With everything planned for, and geared up for, a particular week in the diary, having that date move by 12 months could have been deflating for Paul and his team. But not so.

“Keeping motivated, a problem?

Good things come to those who wait…

Good things come to those who wait…

Good question but ‘No’, in a word. The story goes back to when we lost a lot of grass in the drought of 2018. We hadn’t really recovered from that so when we were moved back a year we had great fairways and great playing surfaces in general, but our semi rough was quite hard to get back and contained quite a bit of soft broom.

“So the motivation has been to get that up to scratch . The guys have been hand-dressing the semi. I didn’t want top dressers over it, so we’ve done it in the old-fashioned manner.

The motivation was always there, but the extra 12 months has given us extra motivation to get it better.”

It actually made the very next question a little redundant, but being a stubborn so-and-so, I asked it anyway.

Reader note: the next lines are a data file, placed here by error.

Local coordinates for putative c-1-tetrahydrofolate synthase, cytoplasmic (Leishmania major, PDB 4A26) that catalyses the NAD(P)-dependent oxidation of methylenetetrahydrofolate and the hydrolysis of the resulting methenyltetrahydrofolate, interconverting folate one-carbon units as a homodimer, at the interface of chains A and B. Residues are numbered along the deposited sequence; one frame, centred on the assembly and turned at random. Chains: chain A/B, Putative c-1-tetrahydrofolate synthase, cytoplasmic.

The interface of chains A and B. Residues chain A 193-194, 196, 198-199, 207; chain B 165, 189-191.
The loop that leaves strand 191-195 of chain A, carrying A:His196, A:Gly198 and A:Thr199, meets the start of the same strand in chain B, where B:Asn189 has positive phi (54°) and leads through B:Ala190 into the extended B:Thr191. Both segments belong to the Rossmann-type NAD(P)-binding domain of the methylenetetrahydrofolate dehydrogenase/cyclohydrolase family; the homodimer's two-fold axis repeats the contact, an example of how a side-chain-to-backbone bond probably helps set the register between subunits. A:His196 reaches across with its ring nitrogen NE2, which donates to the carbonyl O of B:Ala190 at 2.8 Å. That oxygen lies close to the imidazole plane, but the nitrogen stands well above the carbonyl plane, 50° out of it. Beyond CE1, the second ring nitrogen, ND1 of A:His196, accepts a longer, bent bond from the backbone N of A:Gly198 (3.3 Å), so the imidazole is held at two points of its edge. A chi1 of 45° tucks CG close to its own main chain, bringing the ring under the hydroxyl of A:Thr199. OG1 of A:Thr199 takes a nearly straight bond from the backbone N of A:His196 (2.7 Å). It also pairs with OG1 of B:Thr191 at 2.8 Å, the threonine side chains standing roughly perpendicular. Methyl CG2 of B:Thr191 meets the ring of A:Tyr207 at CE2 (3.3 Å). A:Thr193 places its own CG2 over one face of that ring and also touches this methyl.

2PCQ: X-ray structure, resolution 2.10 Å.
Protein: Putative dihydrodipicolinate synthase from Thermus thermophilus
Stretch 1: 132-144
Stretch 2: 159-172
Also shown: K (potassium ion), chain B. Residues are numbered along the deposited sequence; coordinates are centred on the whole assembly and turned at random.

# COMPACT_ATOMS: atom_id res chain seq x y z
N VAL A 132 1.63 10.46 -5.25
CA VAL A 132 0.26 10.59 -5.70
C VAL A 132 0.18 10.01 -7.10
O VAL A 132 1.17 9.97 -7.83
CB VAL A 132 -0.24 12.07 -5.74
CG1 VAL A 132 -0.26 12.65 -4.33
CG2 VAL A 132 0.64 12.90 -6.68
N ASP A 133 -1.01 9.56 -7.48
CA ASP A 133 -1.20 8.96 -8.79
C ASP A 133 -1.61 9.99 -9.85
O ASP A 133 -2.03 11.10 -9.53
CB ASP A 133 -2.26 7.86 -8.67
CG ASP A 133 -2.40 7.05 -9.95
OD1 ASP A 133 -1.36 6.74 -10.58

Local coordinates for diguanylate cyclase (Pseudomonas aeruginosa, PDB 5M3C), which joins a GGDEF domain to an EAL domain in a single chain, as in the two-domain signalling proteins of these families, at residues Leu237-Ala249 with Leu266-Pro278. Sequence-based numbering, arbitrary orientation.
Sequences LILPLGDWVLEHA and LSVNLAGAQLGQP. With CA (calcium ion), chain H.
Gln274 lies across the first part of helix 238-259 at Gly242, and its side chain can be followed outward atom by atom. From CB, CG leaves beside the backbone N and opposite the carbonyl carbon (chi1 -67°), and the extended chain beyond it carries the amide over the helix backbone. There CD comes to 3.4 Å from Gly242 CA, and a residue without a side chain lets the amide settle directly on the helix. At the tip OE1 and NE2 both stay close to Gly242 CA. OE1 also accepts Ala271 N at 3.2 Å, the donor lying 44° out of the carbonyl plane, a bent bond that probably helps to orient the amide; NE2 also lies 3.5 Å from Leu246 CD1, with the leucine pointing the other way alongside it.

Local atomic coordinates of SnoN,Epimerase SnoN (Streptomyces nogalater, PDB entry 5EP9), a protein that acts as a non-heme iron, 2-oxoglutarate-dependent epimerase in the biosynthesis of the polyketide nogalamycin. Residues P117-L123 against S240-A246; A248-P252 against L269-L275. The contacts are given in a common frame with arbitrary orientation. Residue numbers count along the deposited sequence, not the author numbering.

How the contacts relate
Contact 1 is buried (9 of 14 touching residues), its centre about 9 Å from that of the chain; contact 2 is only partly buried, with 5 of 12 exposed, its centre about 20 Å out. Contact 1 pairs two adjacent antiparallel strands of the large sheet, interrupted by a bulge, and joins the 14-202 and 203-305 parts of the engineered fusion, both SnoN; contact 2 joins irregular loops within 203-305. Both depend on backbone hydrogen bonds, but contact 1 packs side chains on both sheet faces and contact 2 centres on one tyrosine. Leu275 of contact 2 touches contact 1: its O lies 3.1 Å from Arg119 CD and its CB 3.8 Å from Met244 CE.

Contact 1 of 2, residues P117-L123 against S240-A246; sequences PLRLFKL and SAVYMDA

“Was there a date in the calendar that you went back into Championship mode?”

Not too bad eh? But an obvious answer…

But I did get a little more.

“At the end of the day, without the team I’ve got here the results wouldn’t be possible. They’ve been out hand shoveling top dressing day after day, over and over.

They’ve got on with it. It’s not just the hours they’ve put in, it’s the physical energy required to do it.

“I’ve worked on many golf courses and a lot of people think that you just sit on machines in the summer and that it’s easy. We do a lot of hand cutting here and it is physically demanding. They are very fi t from it and they have been absolutely brilliant for me,” said Paul.

Like all Head men Paul is rarely happy with the weather which is dished up to him – a Greenkeeper’s Rain Dance should be up there with the likes of the Argentine Tango and Charleston as a Strictly standard – and sure enough spring didn’t cut the mustard.

“We wanted a good spring, but we didn’t get it. However, this month (May) we’ve had 68mil so that’s rejuvenated everything. Had we had gone from a dry spring to a dry hot summer we’d have got no germination and all our work would have been done and we’d have had no dividend from it. But with all this rain you can see it coming up.”